A new paper in the open-access journal Human Resources for Health:
CITATION: The contribution of non-physician clinicians to the provision of surgery in rural Zambia — a randomised controlled trial
Jakub Gajewski, Mweene Cheelo, Leon Bijlmakers, John Kachimba, Chiara Pittalis and Ruairi Brugha
Human Resources for Health 2019 17:60
Background: The global shortage of surgeons disproportionately impacts low- and middle-income countries. To mitigate this, Zambia introduced a ‘task-shifting’ solution and started to train non-physician clinicians (NPCs) called medical licentiates (ML) to perform surgery. The aim of this randomised controlled trial was to assess their contribution to the delivery of surgical care in rural hospitals in Zambia.
Methods: Sixteen hospitals were randomly assigned to intervention and control arms of the study. Nine MLs were deployed to eight intervention sites. Crude numbers of selected major surgical procedures between intervention and control sites were compared before and after the intervention. Volume and outcomes of surgery were compared within intervention hospitals, between NPCs and surgically active medical doctors (MDs).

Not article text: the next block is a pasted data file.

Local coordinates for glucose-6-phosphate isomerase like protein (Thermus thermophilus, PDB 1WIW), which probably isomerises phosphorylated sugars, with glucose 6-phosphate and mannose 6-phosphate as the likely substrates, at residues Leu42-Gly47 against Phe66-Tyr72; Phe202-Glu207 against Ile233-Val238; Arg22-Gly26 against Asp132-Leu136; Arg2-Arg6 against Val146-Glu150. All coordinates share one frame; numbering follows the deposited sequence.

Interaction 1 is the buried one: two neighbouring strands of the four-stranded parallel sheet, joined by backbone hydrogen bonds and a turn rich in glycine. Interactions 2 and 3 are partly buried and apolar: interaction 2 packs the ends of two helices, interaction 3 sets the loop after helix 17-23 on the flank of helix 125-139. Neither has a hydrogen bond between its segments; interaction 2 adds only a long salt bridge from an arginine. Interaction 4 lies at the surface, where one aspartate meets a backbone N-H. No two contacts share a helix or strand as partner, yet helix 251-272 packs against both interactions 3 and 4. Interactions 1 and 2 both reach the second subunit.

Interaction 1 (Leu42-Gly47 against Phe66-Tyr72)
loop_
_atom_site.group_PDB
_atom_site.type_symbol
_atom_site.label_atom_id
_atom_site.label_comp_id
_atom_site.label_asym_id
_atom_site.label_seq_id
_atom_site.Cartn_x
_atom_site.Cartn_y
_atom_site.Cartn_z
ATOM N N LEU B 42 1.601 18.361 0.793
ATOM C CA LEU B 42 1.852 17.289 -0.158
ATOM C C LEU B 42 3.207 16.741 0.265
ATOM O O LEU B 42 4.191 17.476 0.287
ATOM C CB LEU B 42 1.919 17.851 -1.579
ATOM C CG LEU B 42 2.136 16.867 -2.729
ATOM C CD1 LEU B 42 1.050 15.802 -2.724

Results: There was a significant increase in the numbers of caesarean sections (CS) in the intervention hospitals (+ 15.2%) and a drop by almost half in the control group (− 47%) (P = 0.015), between the two time periods. There were marginal shifts in the numbers of index procedures: a small drop in the intervention group (− 4.9%) and slight increase in the control arm (+ 4.8%) (P = 0.505). In all pairs, MLs had higher mean number of CS and other major surgical cases done in the intervention period compared with MDs. There was no significant difference in postoperative wound infection rates for CS (P = 0.884) and other major surgical cases (P = 0.33) at intervention hospitals between MLs and MDs.
Conclusion: This study provided evidence that the ML training programme in Zambia is an effective and safe way to bridge the gap in rural hospitals between the demand and the limited availability of surgically trained workforce in the country. Such evidence is greatly needed as more developing countries are developing national surgical plans.
Best wishes, Neil
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